Who Killed Men’s Hats? Think Of A Three Letter Word Beginning With ‘I’
By Robert Krulwich
A hundred years ago — and that’s when this picture was taken, in 1912 — men didn’t leave home without a hat. Boys wore caps. This is a socialist political rally in Union Square in Manhattan. There may be a bare head or two in this crowd, but I think those heads are women’s.
Here’s another rally, Union Square again. This time it’s an Occupy Wall Street demonstration. A hundred years have passed. Same place. Same kind of crowd. But this time: hardly a hat.
Flip back one more time. We’re back, I think, in Union Square, with Emma Goldman arriving by car. She’s another socialist (this isn’t an essay about lefties, it’s about hats) and there she is, the only woman in a sea of men wearing a sea of hats.
So what happened? Why did guys stop wearing headgear in midcentury America?The turning point, most people say, was John F. Kennedy’s inauguration. Before Kennedy, all presidents wore top hats on their first day at work. Kennedy brought one, but hardly ever put it on. Fashionistas say Kennedy, one of our most charismatic presidents, made hats un-happen. And, chronologically speaking, after JFK, guys everywhere, even balding ones like astronaut John Glenn, went topless.
Astronaut John Glenn (left) and President John F. Kennedy inspect the Friendship 7 Mercury capsule on Feb. 23, 1962, which Glenn rode in orbit. At right is Vice President Lyndon B. JohnsonVincent P. Connolly/AP
But I am the son of a hat designer. And my father, Allen S. Krulwich, had a different explanation. The president who de-hatted America, he thought, was Dwight Eisenhower.In the 1950s — and this was one of Ike’s grand accomplishments — he built a vast highway system across America. Interstates went up everywhere. Cities extended roads, turnpikes, highways, and suburbs appeared around every major city. People, instead of taking a bus, a tram, a train to work, could hop into their new Chevy or Ford and drive.Before Eisenhower, many more people used public transportation. After Eisenhower, they used a car. That, my father thinks, created the critical Head-To-Roof Difference.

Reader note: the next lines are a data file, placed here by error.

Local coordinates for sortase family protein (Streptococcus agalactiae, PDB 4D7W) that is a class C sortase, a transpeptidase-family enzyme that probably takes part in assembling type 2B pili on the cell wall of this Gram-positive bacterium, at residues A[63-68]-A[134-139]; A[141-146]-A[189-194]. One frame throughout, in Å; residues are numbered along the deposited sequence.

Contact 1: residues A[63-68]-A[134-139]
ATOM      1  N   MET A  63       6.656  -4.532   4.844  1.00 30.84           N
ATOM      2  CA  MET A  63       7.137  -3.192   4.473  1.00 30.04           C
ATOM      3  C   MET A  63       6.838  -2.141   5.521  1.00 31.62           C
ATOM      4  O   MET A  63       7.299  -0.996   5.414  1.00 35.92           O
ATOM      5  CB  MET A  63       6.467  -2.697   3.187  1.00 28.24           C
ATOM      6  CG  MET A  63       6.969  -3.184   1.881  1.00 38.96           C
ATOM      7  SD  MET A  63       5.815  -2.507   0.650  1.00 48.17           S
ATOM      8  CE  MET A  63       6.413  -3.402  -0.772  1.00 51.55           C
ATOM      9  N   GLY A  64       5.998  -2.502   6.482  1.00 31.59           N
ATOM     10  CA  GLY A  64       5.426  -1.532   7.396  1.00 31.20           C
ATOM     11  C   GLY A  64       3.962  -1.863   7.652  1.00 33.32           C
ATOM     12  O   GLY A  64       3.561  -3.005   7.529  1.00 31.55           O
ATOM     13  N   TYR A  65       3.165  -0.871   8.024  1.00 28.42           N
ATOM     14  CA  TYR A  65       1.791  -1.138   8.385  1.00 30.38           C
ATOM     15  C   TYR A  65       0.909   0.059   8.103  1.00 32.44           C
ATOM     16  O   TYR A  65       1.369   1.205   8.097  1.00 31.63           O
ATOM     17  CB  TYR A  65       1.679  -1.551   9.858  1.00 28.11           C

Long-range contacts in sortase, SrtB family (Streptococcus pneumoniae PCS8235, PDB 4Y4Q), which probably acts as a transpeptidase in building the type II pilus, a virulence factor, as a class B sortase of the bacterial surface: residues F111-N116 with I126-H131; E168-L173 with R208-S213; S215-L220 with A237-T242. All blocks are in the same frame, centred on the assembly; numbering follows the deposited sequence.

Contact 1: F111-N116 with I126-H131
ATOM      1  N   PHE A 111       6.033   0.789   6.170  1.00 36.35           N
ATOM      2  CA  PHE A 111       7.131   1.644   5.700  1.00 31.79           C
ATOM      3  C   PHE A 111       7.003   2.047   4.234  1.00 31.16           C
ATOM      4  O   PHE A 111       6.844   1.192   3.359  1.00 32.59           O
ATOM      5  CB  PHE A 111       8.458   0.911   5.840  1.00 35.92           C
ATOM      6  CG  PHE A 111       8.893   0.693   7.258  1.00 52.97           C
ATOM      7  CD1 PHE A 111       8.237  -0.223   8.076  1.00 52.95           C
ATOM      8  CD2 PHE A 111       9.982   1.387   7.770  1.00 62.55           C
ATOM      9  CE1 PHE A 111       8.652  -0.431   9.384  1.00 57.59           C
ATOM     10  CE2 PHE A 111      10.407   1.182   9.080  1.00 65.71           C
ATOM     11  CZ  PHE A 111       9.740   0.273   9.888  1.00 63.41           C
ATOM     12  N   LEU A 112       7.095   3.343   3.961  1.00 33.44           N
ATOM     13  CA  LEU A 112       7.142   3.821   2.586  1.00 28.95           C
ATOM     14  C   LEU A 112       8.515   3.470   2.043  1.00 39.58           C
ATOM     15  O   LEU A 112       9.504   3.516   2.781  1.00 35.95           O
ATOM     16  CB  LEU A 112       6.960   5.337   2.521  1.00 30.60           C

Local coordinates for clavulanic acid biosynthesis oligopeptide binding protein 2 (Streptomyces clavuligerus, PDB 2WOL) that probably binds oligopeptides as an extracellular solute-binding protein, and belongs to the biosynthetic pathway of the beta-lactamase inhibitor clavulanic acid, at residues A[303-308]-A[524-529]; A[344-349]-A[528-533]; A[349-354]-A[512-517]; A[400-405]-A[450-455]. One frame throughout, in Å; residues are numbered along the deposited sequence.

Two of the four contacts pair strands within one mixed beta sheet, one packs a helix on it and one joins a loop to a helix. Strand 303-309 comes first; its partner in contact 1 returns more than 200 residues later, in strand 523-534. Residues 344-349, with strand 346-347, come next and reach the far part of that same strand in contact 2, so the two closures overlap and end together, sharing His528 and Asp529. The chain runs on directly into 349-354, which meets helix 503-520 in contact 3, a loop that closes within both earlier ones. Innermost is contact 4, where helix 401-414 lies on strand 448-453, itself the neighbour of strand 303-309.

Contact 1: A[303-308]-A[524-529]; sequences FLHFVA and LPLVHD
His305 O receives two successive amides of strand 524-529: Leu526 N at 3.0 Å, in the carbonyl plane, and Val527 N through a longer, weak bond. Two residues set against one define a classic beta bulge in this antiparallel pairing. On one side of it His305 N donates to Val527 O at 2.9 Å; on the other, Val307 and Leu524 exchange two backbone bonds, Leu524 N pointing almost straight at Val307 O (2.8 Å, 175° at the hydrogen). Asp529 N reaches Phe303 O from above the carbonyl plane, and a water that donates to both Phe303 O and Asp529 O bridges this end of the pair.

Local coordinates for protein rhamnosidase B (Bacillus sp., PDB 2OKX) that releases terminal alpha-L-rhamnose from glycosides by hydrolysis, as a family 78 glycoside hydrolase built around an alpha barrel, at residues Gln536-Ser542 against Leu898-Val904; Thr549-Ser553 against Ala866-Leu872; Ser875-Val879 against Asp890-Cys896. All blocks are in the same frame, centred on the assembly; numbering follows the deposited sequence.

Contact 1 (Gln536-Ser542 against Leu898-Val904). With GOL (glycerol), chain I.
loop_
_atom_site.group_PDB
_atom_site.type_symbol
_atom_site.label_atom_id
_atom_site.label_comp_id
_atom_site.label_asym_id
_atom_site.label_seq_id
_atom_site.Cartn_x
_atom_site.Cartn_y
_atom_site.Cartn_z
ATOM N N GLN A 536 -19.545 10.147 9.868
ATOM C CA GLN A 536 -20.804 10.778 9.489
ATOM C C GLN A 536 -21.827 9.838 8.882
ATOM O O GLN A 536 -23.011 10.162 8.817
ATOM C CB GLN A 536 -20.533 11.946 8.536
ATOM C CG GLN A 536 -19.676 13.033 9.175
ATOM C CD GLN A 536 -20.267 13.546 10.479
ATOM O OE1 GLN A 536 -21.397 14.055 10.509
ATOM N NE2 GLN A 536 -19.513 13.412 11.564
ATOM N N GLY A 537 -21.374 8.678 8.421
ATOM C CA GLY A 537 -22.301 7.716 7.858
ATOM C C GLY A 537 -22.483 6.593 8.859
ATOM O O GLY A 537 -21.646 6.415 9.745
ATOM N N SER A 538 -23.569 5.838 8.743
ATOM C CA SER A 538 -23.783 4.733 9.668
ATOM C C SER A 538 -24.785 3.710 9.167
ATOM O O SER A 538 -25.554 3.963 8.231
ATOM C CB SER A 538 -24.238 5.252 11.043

A person of average height standing in a bus, tram or subway car has, roughly, three feet between the top of his head and the roof.
If he chooses to wear a hat, (which depending on the hat can extend his height 3 to 18 inches), there is still lots of room above him. So he keeps his hat on.<Now imagine the same person, sitting in the drivers’ seat of his car. The Head-To-Roof distance is much narrower, so narrow that to stay comfortable, a man would feel it proper to remove his hat.
Until cars became the dominant mode of personal transport, there was no architectural reason to take your hat off between home and office. With Dwight Eisenhower’s interstate highway system came cars, and cars made hats inconvenient, and for the first time men, crunched by the low ceilings in their automobiles, experimented with hat-removal, and got to like it.
Yes, there may have been other motivations; Kennedy had great hair; so did the Beatles, fashion was changing wildly at the time, but if we are looking for a president to blame — and my father, whose business suffered in the 1960s and 1970s — wanted to blame someone, I’m going to stand with him: I blame Ike, because Ike built the highways that created the cars that lowered the roofs that crushed the hats that changed the fashion that ruined the business that supported the Krulwiches.
Question posed on quora.com with an analytical. response *****
QUESTION: Why/when did most men in the United States stop wearing hats every day?
One Response:President John F Kennedy made it fashionable to not wear a hat. His wife wore pill-box hats. This is one of the first instances of hats being discussed in mainstream news.
There were 3 networks, there were a handful of public opinion molders. They decided to make a news issue of Kennedy not wearing a hat, and the nation soon followed.
Nobody knows exactly why, but I’ll hazard a few guesses:
- Movies. Actors don’t wear hats very often, as it obscures their faces, and their faces are how they make a living. Movies became commonplace very early in the 20th Century, and were far more widely viewed than stage plays. This trend is only amplified throughout the century, as more men decide to focus their efforts on an actor-inspired hairdo rather than a well-made hat. This in turn inspires actors to focus more on their hair than their headgear. You’ll notice the parallel trend that, as hats lose prominence in society, so men’s hairstyles become the focus of their self-expression.
- Indoor work. The 20th Century saw the decline of agriculture as the main livelihood of the American man. Factory work became more common, and so did office work. The invention of air conditioning in the 1920s meant that even summer leisure time could be spent indoors. Indoors means going hatless, and the more time spent indoors, the more comfortable someone becomes with leaving their head bare.
- Cars. Though this applies more to mid-century cars which were fast and had low ceilings for aerodynamic (and aesthetic) purposes, it applies to older cars like the Model T, as well. Wearing a hat is difficult when you’re going 45 miles per hour in a convertible. It’s also difficult when the roof of your car is 4 inches above your head.
Just because people started noticing the hatless trend in the 50s and 60s doesn’t mean that’s when it started. Also, the 1980s and 90s were sort of the low point for men’s hat wearing, and even then it wasn’t extinct (especially if you count baseball caps). Nowadays the trend of wearing hats is returning, slowly, and the future of men’s hat wearing looks bright, as exemplified by the Fedora Lounge, the success of custom hatters, and celebrities like Pharrell who have brought hats back into the foreground of men’s fashion.